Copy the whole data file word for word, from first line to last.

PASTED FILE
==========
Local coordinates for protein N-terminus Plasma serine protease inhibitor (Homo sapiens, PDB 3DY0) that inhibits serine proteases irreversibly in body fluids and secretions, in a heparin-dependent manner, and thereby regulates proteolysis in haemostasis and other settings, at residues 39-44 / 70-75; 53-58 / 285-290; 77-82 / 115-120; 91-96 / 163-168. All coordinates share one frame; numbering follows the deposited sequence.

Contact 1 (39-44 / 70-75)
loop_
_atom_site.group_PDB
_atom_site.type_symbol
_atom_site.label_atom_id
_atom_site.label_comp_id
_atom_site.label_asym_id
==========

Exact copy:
Local coordinates for protein N-terminus Plasma serine protease inhibitor (Homo sapiens, PDB 3DY0) that inhibits serine proteases irreversibly in body fluids and secretions, in a heparin-dependent manner, and thereby regulates proteolysis in haemostasis and other settings, at residues 39-44 / 70-75; 53-58 / 285-290; 77-82 / 115-120; 91-96 / 163-168. All coordinates share one frame; numbering follows the deposited sequence.

Contact 1 (39-44 / 70-75)
loop_
_atom_site.group_PDB
_atom_site.type_symbol
_atom_site.label_atom_id
_atom_site.label_comp_id
_atom_site.label_asym_id